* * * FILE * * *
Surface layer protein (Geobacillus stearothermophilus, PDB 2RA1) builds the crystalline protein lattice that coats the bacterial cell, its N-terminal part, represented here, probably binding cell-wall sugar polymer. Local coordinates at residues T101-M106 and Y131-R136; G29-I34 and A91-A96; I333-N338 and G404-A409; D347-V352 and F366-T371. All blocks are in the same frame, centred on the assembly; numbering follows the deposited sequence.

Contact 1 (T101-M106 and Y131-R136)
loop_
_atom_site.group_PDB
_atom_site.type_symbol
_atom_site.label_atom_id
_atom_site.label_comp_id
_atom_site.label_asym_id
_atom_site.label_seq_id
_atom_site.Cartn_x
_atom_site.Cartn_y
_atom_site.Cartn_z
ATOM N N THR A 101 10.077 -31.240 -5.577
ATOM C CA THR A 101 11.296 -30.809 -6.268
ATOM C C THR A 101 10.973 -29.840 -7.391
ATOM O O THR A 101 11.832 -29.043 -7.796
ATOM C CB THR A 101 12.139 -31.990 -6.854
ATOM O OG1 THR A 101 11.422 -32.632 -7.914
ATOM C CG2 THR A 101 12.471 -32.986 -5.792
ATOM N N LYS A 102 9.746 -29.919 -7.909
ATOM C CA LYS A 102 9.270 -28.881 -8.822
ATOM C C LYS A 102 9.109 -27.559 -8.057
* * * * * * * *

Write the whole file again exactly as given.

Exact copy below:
Surface layer protein (Geobacillus stearothermophilus, PDB 2RA1) builds the crystalline protein lattice that coats the bacterial cell, its N-terminal part, represented here, probably binding cell-wall sugar polymer. Local coordinates at residues T101-M106 and Y131-R136; G29-I34 and A91-A96; I333-N338 and G404-A409; D347-V352 and F366-T371. All blocks are in the same frame, centred on the assembly; numbering follows the deposited sequence.

Contact 1 (T101-M106 and Y131-R136)
loop_
_atom_site.group_PDB
_atom_site.type_symbol
_atom_site.label_atom_id
_atom_site.label_comp_id
_atom_site.label_asym_id
_atom_site.label_seq_id
_atom_site.Cartn_x
_atom_site.Cartn_y
_atom_site.Cartn_z
ATOM N N THR A 101 10.077 -31.240 -5.577
ATOM C CA THR A 101 11.296 -30.809 -6.268
ATOM C C THR A 101 10.973 -29.840 -7.391
ATOM O O THR A 101 11.832 -29.043 -7.796
ATOM C CB THR A 101 12.139 -31.990 -6.854
ATOM O OG1 THR A 101 11.422 -32.632 -7.914
ATOM C CG2 THR A 101 12.471 -32.986 -5.792
ATOM N N LYS A 102 9.746 -29.919 -7.909
ATOM C CA LYS A 102 9.270 -28.881 -8.822
ATOM C C LYS A 102 9.109 -27.559 -8.057